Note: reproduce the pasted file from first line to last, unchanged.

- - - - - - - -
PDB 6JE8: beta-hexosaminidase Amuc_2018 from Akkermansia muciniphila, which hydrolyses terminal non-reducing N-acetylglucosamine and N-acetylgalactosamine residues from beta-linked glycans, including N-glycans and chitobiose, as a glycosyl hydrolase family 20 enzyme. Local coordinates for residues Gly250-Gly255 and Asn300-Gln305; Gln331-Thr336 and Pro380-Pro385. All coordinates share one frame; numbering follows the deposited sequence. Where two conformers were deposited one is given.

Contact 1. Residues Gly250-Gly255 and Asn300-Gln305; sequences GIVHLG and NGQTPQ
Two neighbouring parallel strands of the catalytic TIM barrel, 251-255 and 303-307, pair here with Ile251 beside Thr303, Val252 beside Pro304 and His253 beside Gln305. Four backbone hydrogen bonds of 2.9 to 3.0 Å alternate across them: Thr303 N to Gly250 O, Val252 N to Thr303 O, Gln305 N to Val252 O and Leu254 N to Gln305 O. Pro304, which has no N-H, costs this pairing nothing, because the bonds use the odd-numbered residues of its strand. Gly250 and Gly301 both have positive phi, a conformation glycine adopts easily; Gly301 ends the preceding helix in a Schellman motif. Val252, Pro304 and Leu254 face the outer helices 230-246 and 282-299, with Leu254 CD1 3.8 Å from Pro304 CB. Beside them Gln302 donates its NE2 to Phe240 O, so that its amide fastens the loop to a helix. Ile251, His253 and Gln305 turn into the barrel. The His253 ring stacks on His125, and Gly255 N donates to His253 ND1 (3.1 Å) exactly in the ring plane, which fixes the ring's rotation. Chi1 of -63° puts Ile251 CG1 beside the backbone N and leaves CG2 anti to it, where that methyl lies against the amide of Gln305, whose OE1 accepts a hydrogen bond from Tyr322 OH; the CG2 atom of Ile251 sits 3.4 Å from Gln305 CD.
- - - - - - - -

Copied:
PDB 6JE8: beta-hexosaminidase Amuc_2018 from Akkermansia muciniphila, which hydrolyses terminal non-reducing N-acetylglucosamine and N-acetylgalactosamine residues from beta-linked glycans, including N-glycans and chitobiose, as a glycosyl hydrolase family 20 enzyme. Local coordinates for residues Gly250-Gly255 and Asn300-Gln305; Gln331-Thr336 and Pro380-Pro385. All coordinates share one frame; numbering follows the deposited sequence. Where two conformers were deposited one is given.

Contact 1. Residues Gly250-Gly255 and Asn300-Gln305; sequences GIVHLG and NGQTPQ
Two neighbouring parallel strands of the catalytic TIM barrel, 251-255 and 303-307, pair here with Ile251 beside Thr303, Val252 beside Pro304 and His253 beside Gln305. Four backbone hydrogen bonds of 2.9 to 3.0 Å alternate across them: Thr303 N to Gly250 O, Val252 N to Thr303 O, Gln305 N to Val252 O and Leu254 N to Gln305 O. Pro304, which has no N-H, costs this pairing nothing, because the bonds use the odd-numbered residues of its strand. Gly250 and Gly301 both have positive phi, a conformation glycine adopts easily; Gly301 ends the preceding helix in a Schellman motif. Val252, Pro304 and Leu254 face the outer helices 230-246 and 282-299, with Leu254 CD1 3.8 Å from Pro304 CB. Beside them Gln302 donates its NE2 to Phe240 O, so that its amide fastens the loop to a helix. Ile251, His253 and Gln305 turn into the barrel. The His253 ring stacks on His125, and Gly255 N donates to His253 ND1 (3.1 Å) exactly in the ring plane, which fixes the ring's rotation. Chi1 of -63° puts Ile251 CG1 beside the backbone N and leaves CG2 anti to it, where that methyl lies against the amide of Gln305, whose OE1 accepts a hydrogen bond from Tyr322 OH; the CG2 atom of Ile251 sits 3.4 Å from Gln305 CD.